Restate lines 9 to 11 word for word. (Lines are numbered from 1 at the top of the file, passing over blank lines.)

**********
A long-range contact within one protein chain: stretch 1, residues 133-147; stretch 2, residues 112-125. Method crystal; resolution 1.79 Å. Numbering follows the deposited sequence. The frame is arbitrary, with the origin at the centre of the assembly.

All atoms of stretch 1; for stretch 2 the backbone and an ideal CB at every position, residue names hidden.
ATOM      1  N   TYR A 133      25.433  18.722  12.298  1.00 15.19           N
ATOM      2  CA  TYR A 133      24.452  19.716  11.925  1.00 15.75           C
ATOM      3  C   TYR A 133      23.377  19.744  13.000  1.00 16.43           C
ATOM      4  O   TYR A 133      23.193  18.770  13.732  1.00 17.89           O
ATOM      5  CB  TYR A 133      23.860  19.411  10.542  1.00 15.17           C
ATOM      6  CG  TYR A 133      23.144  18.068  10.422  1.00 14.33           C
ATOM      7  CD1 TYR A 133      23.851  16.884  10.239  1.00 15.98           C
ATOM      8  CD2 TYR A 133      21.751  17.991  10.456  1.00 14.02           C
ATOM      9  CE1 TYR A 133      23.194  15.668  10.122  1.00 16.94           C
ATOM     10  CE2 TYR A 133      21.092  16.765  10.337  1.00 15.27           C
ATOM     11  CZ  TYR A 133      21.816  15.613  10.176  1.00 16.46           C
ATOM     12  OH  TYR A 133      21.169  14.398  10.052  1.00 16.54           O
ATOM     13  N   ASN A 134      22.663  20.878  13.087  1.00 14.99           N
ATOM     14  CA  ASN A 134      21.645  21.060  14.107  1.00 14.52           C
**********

ATOM      7  CD1 TYR A 133      23.851  16.884  10.239  1.00 15.98           C
ATOM      8  CD2 TYR A 133      21.751  17.991  10.456  1.00 14.02           C
ATOM      9  CE1 TYR A 133      23.194  15.668  10.122  1.00 16.94           C